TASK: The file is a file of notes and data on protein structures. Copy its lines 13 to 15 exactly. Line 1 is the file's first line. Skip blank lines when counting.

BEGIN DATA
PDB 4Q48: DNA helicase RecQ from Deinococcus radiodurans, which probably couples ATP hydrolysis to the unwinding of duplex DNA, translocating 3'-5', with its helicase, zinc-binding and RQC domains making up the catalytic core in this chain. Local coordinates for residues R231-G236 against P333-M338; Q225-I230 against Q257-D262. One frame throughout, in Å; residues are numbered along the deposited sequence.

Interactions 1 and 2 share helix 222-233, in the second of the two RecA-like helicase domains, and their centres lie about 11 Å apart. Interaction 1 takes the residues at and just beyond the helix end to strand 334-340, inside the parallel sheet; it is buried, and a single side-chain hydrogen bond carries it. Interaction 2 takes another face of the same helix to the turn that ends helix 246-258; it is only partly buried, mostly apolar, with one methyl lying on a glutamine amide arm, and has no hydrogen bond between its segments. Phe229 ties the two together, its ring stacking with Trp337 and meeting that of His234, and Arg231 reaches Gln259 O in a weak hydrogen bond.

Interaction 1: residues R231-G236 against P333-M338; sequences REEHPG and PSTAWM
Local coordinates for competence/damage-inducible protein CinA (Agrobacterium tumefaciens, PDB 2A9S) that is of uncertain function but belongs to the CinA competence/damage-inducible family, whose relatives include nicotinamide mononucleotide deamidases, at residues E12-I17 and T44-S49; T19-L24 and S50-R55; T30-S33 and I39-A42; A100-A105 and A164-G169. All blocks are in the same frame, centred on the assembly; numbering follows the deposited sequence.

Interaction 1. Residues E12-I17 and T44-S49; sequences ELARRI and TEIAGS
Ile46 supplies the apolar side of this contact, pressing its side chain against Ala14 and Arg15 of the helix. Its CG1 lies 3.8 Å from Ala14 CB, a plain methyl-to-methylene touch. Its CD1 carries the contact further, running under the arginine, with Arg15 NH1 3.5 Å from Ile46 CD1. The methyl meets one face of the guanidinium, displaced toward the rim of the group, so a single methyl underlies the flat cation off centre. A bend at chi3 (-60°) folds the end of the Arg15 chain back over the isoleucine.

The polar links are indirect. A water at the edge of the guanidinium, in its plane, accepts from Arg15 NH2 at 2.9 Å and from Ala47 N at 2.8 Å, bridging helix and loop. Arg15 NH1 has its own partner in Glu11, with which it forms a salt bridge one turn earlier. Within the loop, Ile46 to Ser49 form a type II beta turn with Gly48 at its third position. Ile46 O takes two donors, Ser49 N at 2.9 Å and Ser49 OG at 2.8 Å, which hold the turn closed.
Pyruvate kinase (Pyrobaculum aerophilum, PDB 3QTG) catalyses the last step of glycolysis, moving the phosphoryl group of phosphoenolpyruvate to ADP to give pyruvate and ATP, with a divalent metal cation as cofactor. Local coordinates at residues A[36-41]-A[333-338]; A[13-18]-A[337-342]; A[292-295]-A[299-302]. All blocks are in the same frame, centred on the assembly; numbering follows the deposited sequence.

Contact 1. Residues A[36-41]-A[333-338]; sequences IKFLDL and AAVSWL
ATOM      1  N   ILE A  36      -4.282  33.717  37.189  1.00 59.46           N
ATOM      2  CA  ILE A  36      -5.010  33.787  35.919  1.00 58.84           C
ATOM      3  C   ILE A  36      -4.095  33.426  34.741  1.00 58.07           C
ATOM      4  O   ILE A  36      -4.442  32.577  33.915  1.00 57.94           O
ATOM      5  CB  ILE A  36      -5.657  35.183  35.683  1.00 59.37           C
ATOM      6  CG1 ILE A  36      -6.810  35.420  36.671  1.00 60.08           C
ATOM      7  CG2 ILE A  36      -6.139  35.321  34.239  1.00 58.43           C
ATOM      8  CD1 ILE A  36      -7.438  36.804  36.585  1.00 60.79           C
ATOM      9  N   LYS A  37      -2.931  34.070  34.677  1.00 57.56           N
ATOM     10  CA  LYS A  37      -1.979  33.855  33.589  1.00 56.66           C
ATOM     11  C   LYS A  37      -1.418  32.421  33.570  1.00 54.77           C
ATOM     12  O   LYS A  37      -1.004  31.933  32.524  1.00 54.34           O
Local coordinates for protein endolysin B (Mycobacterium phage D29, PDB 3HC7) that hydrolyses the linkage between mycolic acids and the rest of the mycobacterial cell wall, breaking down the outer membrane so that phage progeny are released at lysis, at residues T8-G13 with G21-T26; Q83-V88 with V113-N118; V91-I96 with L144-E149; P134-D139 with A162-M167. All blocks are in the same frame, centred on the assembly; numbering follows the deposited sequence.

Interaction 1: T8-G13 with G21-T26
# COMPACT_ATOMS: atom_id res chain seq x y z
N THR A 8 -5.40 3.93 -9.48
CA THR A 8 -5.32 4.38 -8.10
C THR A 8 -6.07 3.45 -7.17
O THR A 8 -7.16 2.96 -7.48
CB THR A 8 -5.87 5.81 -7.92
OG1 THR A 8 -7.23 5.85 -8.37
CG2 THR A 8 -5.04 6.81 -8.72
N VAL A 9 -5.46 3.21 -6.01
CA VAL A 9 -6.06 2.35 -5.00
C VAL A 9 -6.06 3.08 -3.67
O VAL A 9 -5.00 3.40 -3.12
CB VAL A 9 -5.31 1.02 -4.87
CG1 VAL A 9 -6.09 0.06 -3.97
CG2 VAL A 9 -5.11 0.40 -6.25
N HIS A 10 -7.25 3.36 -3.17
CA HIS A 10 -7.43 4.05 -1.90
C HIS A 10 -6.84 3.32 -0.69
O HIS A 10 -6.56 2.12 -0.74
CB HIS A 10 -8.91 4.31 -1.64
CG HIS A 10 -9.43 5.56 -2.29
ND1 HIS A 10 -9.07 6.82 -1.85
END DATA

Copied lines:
ATOM      4  O   ILE A  36      -4.442  32.577  33.915  1.00 57.94           O
ATOM      5  CB  ILE A  36      -5.657  35.183  35.683  1.00 59.37           C
ATOM      6  CG1 ILE A  36      -6.810  35.420  36.671  1.00 60.08           C